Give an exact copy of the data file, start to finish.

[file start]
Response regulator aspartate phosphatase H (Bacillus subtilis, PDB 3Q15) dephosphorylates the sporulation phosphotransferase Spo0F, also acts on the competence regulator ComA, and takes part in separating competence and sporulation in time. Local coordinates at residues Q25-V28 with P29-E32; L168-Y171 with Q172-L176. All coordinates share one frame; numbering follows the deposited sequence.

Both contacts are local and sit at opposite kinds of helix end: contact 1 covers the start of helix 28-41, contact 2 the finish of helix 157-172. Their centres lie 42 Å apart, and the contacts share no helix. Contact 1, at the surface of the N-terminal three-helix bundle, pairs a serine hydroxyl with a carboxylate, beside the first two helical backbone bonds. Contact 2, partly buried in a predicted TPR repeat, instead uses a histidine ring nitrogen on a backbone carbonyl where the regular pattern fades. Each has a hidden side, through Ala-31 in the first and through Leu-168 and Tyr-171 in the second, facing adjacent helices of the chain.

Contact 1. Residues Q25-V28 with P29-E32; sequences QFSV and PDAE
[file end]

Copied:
Response regulator aspartate phosphatase H (Bacillus subtilis, PDB 3Q15) dephosphorylates the sporulation phosphotransferase Spo0F, also acts on the competence regulator ComA, and takes part in separating competence and sporulation in time. Local coordinates at residues Q25-V28 with P29-E32; L168-Y171 with Q172-L176. All coordinates share one frame; numbering follows the deposited sequence.

Both contacts are local and sit at opposite kinds of helix end: contact 1 covers the start of helix 28-41, contact 2 the finish of helix 157-172. Their centres lie 42 Å apart, and the contacts share no helix. Contact 1, at the surface of the N-terminal three-helix bundle, pairs a serine hydroxyl with a carboxylate, beside the first two helical backbone bonds. Contact 2, partly buried in a predicted TPR repeat, instead uses a histidine ring nitrogen on a backbone carbonyl where the regular pattern fades. Each has a hidden side, through Ala-31 in the first and through Leu-168 and Tyr-171 in the second, facing adjacent helices of the chain.

Contact 1. Residues Q25-V28 with P29-E32; sequences QFSV and PDAE